- The Washington Times - Thursday, June 10, 2004

President-elect Ronald Reagan had just returned to Los Angeles from a week of confidential briefings in the nation’s capital. For the inquiring media’s benefit, Dec. 16, 1980, was downtime for dinner with close friends, Alfred and Betsy Bloomingdale.

The mystery guest was not mentioned. He was a legendary pro-American, anti-Soviet spy chief — Alexandre de Marenches, director general of the SDEC (Service de Documentation et de Contre-Espionage), since renamed DGSE.

This reporter, also omitted from the Bloomingdale guest list, was present during the 4-1/2-hour dinner, originally scheduled for two hours. Mrs. Reagan stayed home to nurse a bad head cold. All conversation was to be entirely off the record. With both protagonists dead, and almost a quarter-century since the dinner, we assume the off-the-record proviso is null and void.

The first thing Mr. Reagan said to Marenches was to complain about the CIA briefing in Washington the week before. “It had all the value of someone reading yesterday’s front page headlines back to you,” said Mr. Reagan.

After the ritual of a few pleasantries, Marenches came to the point in impeccable English (his mother was American). “Mr. President,” he began, “history has dealt you a winning hand. You now have it within your power to defeat the Soviet empire without a war. As Sun Tsu told us 2,500 years ago, the supreme excellence in war is not to defeat the enemy on a hundred different battlefields. The supreme excellence is to subdue the enemy without having to fight him.”

“In four years time?” Mr. Reagan asked.

“No, in eight years,” Marenches answered. “I am assuming you will be re-elected for a second term.”

“I am convinced the Soviet Uniom will eventually collapse. But so quickly?” asked Mr. Reagan.

“First,” Marenches responded, “I would always pepper my speeches with references to the Soviet Empire, throwing in the occasional ‘evil empire.’ It is an empire with both inner and outer empires, and both are equally vulnerable.

“I would respectfully suggest that you read ‘The Splintering Empire” (1980 by Helene d’Encause). It has at least 100 different ethnic groups, all ruthlessly supressed but bubbling just below the surface. The Soviet bear must now be surrounded by millions of mosquitos. The bear will weaken himself by using both front paws to swat them. Eventually he will tire of swatting.”

“And what can we substitute for mosquitos?” the president-elect wanted to know.

Marenches then explained what he and the French CIA had done in sub-Sahara Africa to discourage Moscow’s “mercenaries” in Angola. His agents bought Soviet-made SAM-7 anti-aircraft missiles for $35,000 each on the Beirut black market. They were dispatched to anti-Marxist guerrillas fighting Luanda’s Marxist government.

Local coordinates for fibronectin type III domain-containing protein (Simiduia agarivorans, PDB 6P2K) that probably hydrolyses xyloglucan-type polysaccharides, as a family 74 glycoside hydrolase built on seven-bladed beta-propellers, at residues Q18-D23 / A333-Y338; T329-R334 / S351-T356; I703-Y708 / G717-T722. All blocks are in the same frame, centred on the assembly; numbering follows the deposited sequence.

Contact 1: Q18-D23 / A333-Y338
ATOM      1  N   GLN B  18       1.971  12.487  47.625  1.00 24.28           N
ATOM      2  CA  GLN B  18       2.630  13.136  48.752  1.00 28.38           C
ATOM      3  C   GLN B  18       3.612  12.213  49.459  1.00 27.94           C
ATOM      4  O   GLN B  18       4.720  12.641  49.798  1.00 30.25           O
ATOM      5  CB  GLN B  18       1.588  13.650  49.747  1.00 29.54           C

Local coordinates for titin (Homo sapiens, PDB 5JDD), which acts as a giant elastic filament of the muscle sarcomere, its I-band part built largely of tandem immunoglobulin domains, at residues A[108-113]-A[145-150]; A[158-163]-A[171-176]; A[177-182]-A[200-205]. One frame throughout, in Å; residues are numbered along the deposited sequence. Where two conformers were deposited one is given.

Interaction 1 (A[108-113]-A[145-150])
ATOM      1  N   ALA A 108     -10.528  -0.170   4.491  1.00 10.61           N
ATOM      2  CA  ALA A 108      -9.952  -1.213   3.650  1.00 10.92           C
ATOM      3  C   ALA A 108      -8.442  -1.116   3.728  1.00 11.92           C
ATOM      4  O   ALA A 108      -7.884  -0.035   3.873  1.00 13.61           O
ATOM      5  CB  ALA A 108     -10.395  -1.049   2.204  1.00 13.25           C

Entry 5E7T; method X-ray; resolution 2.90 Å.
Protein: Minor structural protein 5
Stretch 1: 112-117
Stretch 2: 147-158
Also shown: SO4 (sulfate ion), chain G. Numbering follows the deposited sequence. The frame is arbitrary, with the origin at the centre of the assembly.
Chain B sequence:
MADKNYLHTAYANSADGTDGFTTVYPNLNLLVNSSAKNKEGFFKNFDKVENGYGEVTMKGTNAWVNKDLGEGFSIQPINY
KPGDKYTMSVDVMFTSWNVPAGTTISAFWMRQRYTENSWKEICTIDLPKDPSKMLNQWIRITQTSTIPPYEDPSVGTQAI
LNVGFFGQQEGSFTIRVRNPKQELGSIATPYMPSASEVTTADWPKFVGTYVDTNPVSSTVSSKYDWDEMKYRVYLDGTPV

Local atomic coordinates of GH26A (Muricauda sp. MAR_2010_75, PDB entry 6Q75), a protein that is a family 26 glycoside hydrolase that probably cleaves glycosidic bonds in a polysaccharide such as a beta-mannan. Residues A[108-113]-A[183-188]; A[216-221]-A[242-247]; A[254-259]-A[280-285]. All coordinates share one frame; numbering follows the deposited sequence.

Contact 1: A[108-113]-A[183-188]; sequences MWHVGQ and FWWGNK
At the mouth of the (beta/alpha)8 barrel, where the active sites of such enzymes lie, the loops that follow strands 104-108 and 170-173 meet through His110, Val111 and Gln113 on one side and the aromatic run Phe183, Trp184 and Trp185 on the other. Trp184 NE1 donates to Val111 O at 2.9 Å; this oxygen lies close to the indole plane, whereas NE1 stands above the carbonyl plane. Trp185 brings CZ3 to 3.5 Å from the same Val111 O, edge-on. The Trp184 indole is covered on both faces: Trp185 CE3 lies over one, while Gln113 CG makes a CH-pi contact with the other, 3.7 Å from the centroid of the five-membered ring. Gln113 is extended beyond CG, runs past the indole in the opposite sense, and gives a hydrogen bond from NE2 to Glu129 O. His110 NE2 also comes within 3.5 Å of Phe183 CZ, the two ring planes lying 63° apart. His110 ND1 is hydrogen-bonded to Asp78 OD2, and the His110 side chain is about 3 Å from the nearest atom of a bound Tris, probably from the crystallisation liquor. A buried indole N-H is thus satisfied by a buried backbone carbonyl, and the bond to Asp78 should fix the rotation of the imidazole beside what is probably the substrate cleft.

Soo, Marenches continued, a Soviet transport plane was shot down by a SAM-7, and two Russian survivors were held prisoner in the jungle where this reporter journeyed to interview them. Cuban helicopters and Soviet planes stopped flying.

“This is the model that could be applied against the Soviet occupation in Afghanistan,” Marenches suggested to Reagan.

By now Marenches had Mr. Reagan’s undivided attention, and he pressed his case. “A second secret weapon that will drive the Soviets up the Kremlin wall is the Koran. Many of the Soviet troops in Afghanistan are draftees drawn from the Muslim majorities in Turkmenistan, Tajikistan, Uzbekistan and other Soviet republics. President Zia (ul-Haq) in Pakistan will know exactly how to undermine the morale of Soviet troops.”

Marenches also advised Mr. Reagan to establish a core group of no more than six or seven secret emissaries who would operate outside all official channels and agencies so they could be immediately disowned if their mission went awry. “They would have access only to you through your chief of staff.”

By breakfast next morning, the late Alfred Bloomingdale called Marenches at the Beverly Wilshire in Los Angeles to inform him the president-elect had asked him to be the secret outside-channels liaison with the French spy chief. But this never materialized as Marenches had already concluded Bloomingdale was not subtle enough for such a role.

Several months later another close friend of the Reagans was selected, but this time the CIA was already in the picture and U.S. plans stuck pretty close to Marenches’ game plan.

Arnaud de Borchgrave is editor at large for The Washington Times and for United Press International.



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